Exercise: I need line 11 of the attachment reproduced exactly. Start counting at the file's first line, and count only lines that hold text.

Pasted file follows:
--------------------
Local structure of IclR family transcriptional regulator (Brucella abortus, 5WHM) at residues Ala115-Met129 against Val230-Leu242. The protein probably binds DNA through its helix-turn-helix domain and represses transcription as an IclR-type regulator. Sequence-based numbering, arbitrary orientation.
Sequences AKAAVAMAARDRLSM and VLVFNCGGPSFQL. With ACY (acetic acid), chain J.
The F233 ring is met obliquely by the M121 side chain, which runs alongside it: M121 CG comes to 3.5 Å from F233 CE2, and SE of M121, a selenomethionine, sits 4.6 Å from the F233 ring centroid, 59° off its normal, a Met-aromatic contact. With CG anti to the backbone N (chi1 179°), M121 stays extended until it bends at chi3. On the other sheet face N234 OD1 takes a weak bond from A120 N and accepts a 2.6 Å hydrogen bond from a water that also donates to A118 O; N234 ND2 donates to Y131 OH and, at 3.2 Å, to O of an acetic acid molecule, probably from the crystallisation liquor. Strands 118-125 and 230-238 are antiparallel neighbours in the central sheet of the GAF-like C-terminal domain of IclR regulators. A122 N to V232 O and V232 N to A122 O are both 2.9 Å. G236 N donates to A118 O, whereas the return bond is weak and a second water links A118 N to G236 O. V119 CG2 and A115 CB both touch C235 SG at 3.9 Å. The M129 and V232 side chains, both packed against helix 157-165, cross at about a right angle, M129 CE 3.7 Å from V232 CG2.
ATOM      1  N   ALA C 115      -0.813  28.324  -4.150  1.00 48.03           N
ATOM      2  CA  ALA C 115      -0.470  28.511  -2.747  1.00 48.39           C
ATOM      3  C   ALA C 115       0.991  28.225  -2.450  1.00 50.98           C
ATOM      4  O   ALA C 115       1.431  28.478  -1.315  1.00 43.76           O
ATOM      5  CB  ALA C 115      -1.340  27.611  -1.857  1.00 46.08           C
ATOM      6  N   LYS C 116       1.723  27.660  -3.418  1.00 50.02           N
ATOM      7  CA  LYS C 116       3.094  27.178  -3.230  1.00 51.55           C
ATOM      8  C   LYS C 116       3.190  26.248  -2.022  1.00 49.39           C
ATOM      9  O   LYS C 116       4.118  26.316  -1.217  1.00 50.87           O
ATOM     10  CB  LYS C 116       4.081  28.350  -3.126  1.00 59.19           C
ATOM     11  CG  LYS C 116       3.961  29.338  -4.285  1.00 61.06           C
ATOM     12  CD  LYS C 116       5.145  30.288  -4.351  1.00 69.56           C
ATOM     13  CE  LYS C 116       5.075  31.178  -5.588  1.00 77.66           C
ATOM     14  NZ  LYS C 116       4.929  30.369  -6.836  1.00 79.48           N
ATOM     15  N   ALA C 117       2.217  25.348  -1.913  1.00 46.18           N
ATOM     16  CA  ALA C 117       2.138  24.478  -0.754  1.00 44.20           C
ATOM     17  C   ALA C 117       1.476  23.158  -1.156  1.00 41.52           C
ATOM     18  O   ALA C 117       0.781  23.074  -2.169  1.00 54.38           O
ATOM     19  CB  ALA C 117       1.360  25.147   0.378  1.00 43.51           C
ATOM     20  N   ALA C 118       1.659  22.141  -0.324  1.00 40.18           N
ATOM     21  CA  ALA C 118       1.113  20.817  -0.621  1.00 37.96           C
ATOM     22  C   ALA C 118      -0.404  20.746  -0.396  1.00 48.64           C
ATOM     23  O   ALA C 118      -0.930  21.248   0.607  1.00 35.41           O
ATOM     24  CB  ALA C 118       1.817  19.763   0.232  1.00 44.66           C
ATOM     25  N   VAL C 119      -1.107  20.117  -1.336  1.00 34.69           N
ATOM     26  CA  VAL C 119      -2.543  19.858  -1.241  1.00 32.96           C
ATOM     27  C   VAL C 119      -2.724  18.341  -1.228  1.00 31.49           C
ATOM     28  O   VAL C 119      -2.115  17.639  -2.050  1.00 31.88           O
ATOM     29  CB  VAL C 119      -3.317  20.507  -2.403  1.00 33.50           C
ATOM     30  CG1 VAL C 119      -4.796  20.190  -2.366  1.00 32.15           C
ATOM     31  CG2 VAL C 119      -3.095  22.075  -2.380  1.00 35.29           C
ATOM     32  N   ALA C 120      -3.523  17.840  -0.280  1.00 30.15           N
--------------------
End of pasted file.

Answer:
ATOM      8  C   LYS C 116       3.190  26.248  -2.022  1.00 49.39           C